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What would 2066 look like?

Some years ago I came across an interesting book while clearing out my father’s study after he passed away. In the late in 60’s The American Association for the Advancement of Science brought together the leading scientific minds of the time to speculate on what the world would be like 40 years later at the turn of the century.

Looking back

Looking back today, 60 years on it seems that some of the predictions they made were astonishingly correct and some were not.  When it comes to the physical sciences, it seems the microprocessor and the personal computer, the internet, satellite communication and mobile phones and even the iPod and digital media were to a large extent predictable from trends at that time.

In Health and Life Sciences the situation is very different. It was predicted back then that major killers such as cancer and cardiovascular disease would obviously have been vanquished by now, paraplegics would obviously be walking through regenerative medicine and we would obviously be selecting the characteristics of our children based on voluntary genetic manipulation of our genomes. So it seems that there is something fundamentally less predictable in health and life sciences than say, engineering.

So I started to think, well what if we look ahead from now to 2066, what’s it going to be like?  (Knowing full well that whatever I fantasize about is bound to be an inaccurate prediction).

50 years from now

I imagine myself 50 years from now walking around with a little microchip chip implanted in my left arm that has all my data including my personal genetic code on it. This now gets updated regularly by my health coach (used to be called a GP) during my routine visits to track any major changes. The chip also stores and tracks compliance with my life style plan that I have agreed with my health coach. It also works out how much exercise I do and tracks what I eat from edible bar codes in my food and reports that I am indeed taking the disease preventing supplements I have agreed to.  It also monitors all my bad habits and lets my health consultant know immediately if things start to go seriously wrong by tracking physiological parameters, all of this is relayed non-invasively in real time via the wristband of my phone watch.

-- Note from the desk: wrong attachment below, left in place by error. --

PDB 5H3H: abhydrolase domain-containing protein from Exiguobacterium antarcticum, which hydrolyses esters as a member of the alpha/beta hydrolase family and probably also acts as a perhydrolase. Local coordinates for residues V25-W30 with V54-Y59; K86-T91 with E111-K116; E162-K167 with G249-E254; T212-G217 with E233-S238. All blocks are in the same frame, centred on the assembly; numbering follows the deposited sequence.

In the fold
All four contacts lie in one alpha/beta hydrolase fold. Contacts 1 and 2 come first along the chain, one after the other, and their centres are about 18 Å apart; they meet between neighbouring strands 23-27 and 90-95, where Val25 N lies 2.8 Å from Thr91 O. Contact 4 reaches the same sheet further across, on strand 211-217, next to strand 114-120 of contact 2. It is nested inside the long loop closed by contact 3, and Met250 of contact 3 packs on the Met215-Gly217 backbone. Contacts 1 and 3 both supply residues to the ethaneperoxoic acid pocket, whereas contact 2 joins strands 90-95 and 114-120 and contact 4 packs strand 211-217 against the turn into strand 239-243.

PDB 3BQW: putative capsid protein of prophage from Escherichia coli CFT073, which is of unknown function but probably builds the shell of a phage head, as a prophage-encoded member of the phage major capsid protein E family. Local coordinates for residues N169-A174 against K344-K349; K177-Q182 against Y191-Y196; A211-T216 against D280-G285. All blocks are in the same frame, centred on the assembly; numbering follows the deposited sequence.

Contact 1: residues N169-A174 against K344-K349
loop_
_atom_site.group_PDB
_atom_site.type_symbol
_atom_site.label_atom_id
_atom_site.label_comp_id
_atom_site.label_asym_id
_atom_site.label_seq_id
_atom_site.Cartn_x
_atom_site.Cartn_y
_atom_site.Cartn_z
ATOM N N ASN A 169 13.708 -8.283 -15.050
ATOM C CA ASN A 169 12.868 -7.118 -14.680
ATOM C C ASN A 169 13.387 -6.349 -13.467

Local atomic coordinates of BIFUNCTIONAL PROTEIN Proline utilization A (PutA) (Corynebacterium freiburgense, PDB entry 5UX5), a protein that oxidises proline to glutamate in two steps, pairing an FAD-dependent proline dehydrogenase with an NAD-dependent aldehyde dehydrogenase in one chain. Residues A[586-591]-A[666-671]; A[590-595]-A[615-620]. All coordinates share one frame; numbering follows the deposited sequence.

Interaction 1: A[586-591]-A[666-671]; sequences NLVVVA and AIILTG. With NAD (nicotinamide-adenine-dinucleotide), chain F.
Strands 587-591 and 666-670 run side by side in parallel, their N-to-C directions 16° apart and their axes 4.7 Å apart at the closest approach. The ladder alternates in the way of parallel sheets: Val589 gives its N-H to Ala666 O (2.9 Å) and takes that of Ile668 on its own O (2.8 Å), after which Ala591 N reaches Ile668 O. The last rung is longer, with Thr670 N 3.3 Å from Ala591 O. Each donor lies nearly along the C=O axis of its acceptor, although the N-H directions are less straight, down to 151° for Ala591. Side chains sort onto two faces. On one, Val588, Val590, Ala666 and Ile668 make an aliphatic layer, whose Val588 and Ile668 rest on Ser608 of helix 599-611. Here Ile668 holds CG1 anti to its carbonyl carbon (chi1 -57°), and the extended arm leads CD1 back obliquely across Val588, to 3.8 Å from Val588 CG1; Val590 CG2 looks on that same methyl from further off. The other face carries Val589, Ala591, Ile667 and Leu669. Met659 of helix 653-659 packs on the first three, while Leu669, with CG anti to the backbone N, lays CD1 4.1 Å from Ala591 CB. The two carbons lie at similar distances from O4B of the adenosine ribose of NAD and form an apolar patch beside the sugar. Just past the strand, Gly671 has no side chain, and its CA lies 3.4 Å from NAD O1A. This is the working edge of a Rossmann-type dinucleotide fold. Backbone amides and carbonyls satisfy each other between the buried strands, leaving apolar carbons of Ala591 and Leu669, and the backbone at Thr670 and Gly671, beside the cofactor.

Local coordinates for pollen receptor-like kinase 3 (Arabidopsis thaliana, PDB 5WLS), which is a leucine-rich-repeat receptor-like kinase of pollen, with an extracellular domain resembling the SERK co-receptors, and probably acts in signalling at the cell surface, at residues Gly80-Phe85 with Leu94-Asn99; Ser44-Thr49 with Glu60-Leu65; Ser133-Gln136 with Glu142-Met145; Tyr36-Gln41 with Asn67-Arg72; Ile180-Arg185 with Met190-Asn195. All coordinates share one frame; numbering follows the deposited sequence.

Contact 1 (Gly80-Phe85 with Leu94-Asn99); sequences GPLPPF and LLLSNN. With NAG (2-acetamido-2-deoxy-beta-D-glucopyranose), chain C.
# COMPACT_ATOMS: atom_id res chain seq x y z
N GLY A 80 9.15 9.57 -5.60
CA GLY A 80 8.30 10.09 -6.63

All this data is being continuously sent to the national health data hub for general monitoring as part of my mandatory subscription to the national health system. All data is of course linked to my personal medical record in the cloud so anybody (with my permission) can know what they need to about me and I can upload any of this whenever they need it.

The national health system now works on a system of health credits but unfortunately they don’t really cover everything, but I can voluntarily top these up via my national health insurance pension plan. My employer also tops these up as part of preventing me becoming ill and remaining productive. If something bad happens my health consultant will advise me on my personalised treatment based on my genetic endophenotype. Bad luck is I may have to co-fund some of this from my voluntary health credits as my basic allocation of national health credits won’t cover everything anymore.

I can always go online to check what the latest treatments are and then enrol in a clinical trial through my relevant disease association who use my data in partnerships with companies to make new treatments (this gives me preferential access to new medicines or devices and I pay less by agreeing to take part in the trial).  Good news is I have amassed a few additional health credits for good behaviour (due to my 2 visits to the gym every week and taking my diet supplements).

The Present

Looking back 50 years to 2016 what strikes me is how little choice we had back then, we just did as we were told because we didn’t know any different. I now have a lot more data and information to make a lot of decisions about myself and invest in my own health, and I have an incentive to stock up on health credits by taking care of myself while I still can.  Anyhow life is pretty good now, I’ll be 105 next month but I am starting to wonder what will it be like for my kids in 50 years from now when they are my age?

Coming back to reality I wonder, 100 years from now, what will that look like?


Posted on May 9, 2016 by Lars Sundstrom, Director of Enterprise, West of England AHSN

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